top of page

RYALL, Gregory Leonard

Gregory Leonard “Dugong” RYALL

Registered No. 6 Dob 20/11/1917 Appointed 9/1/1941 Married 3/4/1941 Retired 13/11/1970 – due to ill health Died 6/2/1993 Gold Coast area

Promotions

  • Senior Constable 9/3/1950

  • Sergeant 2/C 4/3/1952

  • Sergeant 1/C 8/6/1956

  • Inspector 22/7/1960

  • Chief Inspector 24/2/1969 while in Alice Springs

 

THE FOLLOWING ITEMS WERE TAKEN FROM MR McLAREN’S BOOK:-

Pages 383/4 - In December 1948, Acting Superitendent A E Forster flew to Borroloola. He later reported for the Government Secretary, “A few records were brought back to Darwin by me." "They were not extensive nor are they concurrent. I brought them back to study them in some spare time (if any) to see if we could get some record for a history of this Force. I bought also two or three volumes from the Carnegie Grant Library – but they fell to pieces." "I feel that it would be worth- while to bring in all the records from Borroloola. Quite a number have been taken by various collectors through the-years." "I intend instructing Police, Anthonys Lagoon to move all papers from Borroloola when they can reach there by motor transport." Instructions were given to close Borroloola Police Station in December 1948. The arrangements being:-

(a) Mr Albert Morcom is to act as Postmaster and paid caretaker, of the Police premises. He will also maintain one Police Tracker. (b) Mr Mulholland has agreed to act as distributor of aged and invalid aboriginal rations and also to maintain and operate the radio. (c) Constable G Ryall of Anthony's Lagoon is to visit once per month and inspect.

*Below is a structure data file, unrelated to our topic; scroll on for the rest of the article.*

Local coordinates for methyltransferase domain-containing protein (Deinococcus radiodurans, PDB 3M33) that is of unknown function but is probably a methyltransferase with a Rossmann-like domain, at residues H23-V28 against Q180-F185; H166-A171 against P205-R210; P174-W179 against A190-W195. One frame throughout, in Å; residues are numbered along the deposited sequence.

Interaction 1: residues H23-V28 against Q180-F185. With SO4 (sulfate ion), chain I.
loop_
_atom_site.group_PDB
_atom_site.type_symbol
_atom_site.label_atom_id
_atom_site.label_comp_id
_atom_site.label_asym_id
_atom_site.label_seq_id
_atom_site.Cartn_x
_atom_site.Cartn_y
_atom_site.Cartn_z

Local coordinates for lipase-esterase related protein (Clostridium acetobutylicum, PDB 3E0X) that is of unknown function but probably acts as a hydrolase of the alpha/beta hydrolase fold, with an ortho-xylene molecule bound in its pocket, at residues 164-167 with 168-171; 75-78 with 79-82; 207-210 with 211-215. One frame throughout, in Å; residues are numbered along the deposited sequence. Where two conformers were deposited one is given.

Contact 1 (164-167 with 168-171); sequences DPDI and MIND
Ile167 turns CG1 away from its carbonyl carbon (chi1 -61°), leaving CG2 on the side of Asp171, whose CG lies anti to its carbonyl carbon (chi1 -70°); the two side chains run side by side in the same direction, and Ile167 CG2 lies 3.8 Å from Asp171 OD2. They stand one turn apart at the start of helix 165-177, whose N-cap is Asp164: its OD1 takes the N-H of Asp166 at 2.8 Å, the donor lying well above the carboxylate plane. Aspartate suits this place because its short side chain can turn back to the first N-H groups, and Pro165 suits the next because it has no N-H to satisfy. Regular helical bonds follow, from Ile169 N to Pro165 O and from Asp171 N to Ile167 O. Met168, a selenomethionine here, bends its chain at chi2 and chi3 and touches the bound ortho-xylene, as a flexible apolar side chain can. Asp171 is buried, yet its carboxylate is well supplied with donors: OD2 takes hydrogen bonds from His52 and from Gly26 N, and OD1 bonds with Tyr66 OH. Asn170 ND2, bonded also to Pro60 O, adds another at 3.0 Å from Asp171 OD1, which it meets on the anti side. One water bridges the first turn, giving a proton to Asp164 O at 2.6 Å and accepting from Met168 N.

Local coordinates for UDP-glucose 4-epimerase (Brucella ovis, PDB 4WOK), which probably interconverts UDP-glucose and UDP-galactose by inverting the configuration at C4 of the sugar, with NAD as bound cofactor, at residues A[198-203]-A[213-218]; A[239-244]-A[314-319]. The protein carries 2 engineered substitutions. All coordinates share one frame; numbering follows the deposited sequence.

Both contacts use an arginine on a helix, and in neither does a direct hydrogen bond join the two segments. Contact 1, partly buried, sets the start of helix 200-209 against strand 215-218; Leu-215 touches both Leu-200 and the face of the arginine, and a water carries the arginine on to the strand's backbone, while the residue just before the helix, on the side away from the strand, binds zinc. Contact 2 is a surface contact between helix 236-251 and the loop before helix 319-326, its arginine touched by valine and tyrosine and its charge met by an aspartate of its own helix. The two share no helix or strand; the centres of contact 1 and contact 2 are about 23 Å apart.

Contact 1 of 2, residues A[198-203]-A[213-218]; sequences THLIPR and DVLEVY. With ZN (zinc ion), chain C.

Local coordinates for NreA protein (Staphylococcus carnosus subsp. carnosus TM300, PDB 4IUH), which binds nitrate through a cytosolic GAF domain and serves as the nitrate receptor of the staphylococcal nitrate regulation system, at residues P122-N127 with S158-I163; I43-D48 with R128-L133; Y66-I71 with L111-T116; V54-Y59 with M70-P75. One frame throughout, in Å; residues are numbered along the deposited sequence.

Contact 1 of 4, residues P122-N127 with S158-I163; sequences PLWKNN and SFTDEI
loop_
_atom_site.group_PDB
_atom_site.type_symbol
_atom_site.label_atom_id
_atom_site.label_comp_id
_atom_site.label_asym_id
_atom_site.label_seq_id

Constable Ryall advised on 20th December 1948 that he had carried out the instructions contained in the radio message of the 15th inst. Page 950 - The fact that Darwin appeared to the a prime wartime target, the possibility of its evacuation had been in the minds of many people prior to the War Cabinet decision of the 12th December, to evacuate women and children. This was instanced in a file which related the hardship experienced by the wife of a policeman on an outback police station. Constable G.L. Ryall was stationed at Timber Creek. His wife, an expectant mother, was due for admission to Darwin Hospital in February 1942. During November 1941 she was advised to make other arrangements for the confinement. In late January or early February Mrs Ryall travelled by air from Timber Creek to Wyndham, Western Australia but being unable to receive treatment there as the doctor was ill, she flew to Broome, Western Australia where she was admitted to hospital. On 24th February 1942 Mrs Ryall and her four day old infant were evacuated from Broome to Perth and were admitted to hospital there. Some weeks later Mrs Ryall obtained air transport, free of cost to herself, to Adelaide. From there she paid rail fares to Glen Innes, New South Wales. At a later date she was reimbursed an amount for fares costing thirty three pounds five shillings and three pence. Pages 980/1 - The Superinitendent sent a telegram to Constable Ryall on 9th May 1942 advising him that all leave was cancelled except in special circumstances. Arrangements were being made to enlist police in war service in the Territory. This was followed by an instruction on 2nd June to Constable Fitzer at Alice Springs to proceed to Katherine by Military convoy the following day and on arrival there to report to Constable Murray who would endeavour to arrange transport for him to Timber Creek. On arrival he was to send Constable Ryall to Katherine who was to report by telegraph, his arrival there. He-joined the Military Forces as No. NV98630 and later served in the 5th Transport Co. at Rutherford, N.S.W. Page 1050 – On 25/11/1946 Constable G Ryall was stationed at Anthony Lagoon located 180 miles East of Newcastle Waters which is 500 miles from Darwin – Transport 1 utility motor vehicle. Page 1077 – Constable Ryall took charge of Anthony’s Lagoon Police Station on 17 March 1948. Page 1098 – On 18 December 1948, Constable Ryall of Anthony’s Lagoon patrolled to Borroloola. Page 1135/6 - Acting Superintendent Forster submitted a report on 7th March 1950, in which he listed those eligible, and recommended for promotion – Constable G. L. Ryall with seniority from 17/10/1938. Constable Ryall joined the Police Force on 9.1.1941 but was allowed to carryover past years of service from the Military Forces. Page 1186 & 1192 – On the 16 January 1952 the Superintendent of Police wrote to the Administrator stating :- G.L. Ryall. Senior Constable stationed in charge at Pine Creek. Joined the Northern Territory Police Force on 9th January, 1941. He transferred direct from the permanent army forces, and was granted seniorityias from 17th October, 1938.